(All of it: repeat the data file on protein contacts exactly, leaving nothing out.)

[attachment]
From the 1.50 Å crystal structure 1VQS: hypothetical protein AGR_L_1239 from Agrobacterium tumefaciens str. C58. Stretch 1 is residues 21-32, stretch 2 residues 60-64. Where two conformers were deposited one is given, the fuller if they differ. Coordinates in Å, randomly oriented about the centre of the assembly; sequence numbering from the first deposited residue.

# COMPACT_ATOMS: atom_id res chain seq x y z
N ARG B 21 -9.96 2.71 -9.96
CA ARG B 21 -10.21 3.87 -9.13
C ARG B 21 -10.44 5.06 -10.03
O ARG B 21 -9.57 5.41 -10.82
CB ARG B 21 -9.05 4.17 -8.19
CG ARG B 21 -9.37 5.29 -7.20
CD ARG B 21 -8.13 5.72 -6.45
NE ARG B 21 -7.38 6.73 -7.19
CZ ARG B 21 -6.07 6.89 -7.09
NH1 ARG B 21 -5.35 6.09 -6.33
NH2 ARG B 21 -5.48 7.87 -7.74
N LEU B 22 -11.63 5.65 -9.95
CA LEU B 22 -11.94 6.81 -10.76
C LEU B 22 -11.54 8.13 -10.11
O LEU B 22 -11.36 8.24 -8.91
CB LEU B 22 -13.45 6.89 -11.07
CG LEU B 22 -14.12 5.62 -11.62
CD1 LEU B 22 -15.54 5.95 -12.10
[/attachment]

From the 1.50 Å crystal structure 1VQS: hypothetical protein AGR_L_1239 from Agrobacterium tumefaciens str. C58. Stretch 1 is residues 21-32, stretch 2 residues 60-64. Where two conformers were deposited one is given, the fuller if they differ. Coordinates in Å, randomly oriented about the centre of the assembly; sequence numbering from the first deposited residue.

# COMPACT_ATOMS: atom_id res chain seq x y z
N ARG B 21 -9.96 2.71 -9.96
CA ARG B 21 -10.21 3.87 -9.13
C ARG B 21 -10.44 5.06 -10.03
O ARG B 21 -9.57 5.41 -10.82
CB ARG B 21 -9.05 4.17 -8.19
CG ARG B 21 -9.37 5.29 -7.20
CD ARG B 21 -8.13 5.72 -6.45
NE ARG B 21 -7.38 6.73 -7.19
CZ ARG B 21 -6.07 6.89 -7.09
NH1 ARG B 21 -5.35 6.09 -6.33
NH2 ARG B 21 -5.48 7.87 -7.74
N LEU B 22 -11.63 5.65 -9.95
CA LEU B 22 -11.94 6.81 -10.76
C LEU B 22 -11.54 8.13 -10.11
O LEU B 22 -11.36 8.24 -8.91
CB LEU B 22 -13.45 6.89 -11.07
CG LEU B 22 -14.12 5.62 -11.62
CD1 LEU B 22 -15.54 5.95 -12.10